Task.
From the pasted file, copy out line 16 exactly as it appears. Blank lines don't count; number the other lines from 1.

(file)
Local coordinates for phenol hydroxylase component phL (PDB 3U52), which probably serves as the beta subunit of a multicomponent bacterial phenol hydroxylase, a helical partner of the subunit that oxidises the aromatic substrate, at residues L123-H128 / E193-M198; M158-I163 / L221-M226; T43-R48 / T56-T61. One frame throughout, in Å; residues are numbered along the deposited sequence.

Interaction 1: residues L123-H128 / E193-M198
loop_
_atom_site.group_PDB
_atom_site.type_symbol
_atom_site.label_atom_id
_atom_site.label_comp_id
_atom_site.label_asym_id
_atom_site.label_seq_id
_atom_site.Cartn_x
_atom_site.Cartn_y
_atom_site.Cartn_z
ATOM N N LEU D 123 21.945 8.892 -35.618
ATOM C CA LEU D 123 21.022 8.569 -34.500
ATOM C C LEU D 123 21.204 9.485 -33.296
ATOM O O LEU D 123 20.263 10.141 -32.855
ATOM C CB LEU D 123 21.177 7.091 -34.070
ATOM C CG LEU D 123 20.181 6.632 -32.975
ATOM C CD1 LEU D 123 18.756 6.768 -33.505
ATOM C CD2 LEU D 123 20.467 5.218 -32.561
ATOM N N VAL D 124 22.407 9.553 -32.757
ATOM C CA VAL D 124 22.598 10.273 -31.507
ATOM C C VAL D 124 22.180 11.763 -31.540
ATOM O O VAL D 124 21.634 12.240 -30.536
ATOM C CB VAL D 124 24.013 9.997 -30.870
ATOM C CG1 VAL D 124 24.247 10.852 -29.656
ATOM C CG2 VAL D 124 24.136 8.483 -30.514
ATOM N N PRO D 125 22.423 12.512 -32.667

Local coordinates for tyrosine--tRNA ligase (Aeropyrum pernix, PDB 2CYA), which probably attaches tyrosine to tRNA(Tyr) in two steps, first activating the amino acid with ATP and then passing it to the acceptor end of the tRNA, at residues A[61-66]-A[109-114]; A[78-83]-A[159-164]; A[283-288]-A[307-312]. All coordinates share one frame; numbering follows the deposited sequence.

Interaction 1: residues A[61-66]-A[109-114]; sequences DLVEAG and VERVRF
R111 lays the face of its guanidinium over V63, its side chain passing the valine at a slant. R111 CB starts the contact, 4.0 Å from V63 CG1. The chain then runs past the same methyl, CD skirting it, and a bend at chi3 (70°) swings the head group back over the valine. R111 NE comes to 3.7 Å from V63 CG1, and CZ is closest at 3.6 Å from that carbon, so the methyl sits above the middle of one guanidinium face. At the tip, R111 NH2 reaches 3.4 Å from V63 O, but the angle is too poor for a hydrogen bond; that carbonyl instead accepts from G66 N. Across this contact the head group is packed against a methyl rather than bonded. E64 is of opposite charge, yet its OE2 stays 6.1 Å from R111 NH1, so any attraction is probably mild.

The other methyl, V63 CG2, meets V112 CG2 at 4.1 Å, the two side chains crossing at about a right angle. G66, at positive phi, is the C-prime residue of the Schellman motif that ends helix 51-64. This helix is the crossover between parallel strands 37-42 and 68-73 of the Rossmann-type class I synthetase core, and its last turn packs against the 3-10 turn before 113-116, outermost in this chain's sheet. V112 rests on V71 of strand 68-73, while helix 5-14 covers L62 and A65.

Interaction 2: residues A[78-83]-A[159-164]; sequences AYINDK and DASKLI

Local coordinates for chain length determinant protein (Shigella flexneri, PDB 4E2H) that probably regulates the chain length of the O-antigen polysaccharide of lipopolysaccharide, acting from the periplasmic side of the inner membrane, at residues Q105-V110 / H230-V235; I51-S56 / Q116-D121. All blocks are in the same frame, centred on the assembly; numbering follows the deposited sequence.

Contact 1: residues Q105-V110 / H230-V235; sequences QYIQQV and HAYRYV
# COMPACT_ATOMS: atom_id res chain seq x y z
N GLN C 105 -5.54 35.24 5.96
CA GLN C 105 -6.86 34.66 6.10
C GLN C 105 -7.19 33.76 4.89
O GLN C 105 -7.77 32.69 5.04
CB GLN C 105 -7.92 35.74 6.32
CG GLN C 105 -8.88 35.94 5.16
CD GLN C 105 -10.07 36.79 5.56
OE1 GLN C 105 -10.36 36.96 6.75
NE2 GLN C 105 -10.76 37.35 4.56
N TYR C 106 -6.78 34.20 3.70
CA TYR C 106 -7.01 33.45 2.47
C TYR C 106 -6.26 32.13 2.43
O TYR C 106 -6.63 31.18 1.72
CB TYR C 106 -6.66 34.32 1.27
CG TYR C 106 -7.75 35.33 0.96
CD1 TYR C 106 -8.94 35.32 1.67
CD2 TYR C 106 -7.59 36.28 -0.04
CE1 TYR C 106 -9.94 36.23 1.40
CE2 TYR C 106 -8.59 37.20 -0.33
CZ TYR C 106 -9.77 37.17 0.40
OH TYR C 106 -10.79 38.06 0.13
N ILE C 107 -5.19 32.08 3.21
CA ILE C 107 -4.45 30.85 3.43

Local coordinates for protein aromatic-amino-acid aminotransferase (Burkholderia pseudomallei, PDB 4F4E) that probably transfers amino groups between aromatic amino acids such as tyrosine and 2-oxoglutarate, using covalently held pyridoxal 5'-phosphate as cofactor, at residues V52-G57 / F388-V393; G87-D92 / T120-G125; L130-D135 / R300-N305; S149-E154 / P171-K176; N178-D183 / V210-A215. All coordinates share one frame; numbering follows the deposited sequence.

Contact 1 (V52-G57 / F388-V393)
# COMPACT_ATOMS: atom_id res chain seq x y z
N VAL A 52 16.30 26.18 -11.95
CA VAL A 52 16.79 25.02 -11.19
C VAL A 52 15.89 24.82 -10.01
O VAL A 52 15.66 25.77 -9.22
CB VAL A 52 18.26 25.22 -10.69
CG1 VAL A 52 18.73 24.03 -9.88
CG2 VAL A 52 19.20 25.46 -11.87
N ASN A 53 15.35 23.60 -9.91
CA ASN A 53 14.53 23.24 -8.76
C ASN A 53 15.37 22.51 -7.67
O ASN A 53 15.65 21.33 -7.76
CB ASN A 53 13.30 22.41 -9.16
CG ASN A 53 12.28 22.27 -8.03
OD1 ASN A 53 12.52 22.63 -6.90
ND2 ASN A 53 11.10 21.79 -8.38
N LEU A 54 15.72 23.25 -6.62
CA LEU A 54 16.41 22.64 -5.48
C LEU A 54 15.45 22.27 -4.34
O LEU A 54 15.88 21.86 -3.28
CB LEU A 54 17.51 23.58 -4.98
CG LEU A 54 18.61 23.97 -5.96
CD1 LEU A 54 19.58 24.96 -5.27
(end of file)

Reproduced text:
ATOM O O LEU D 123 20.263 10.141 -32.855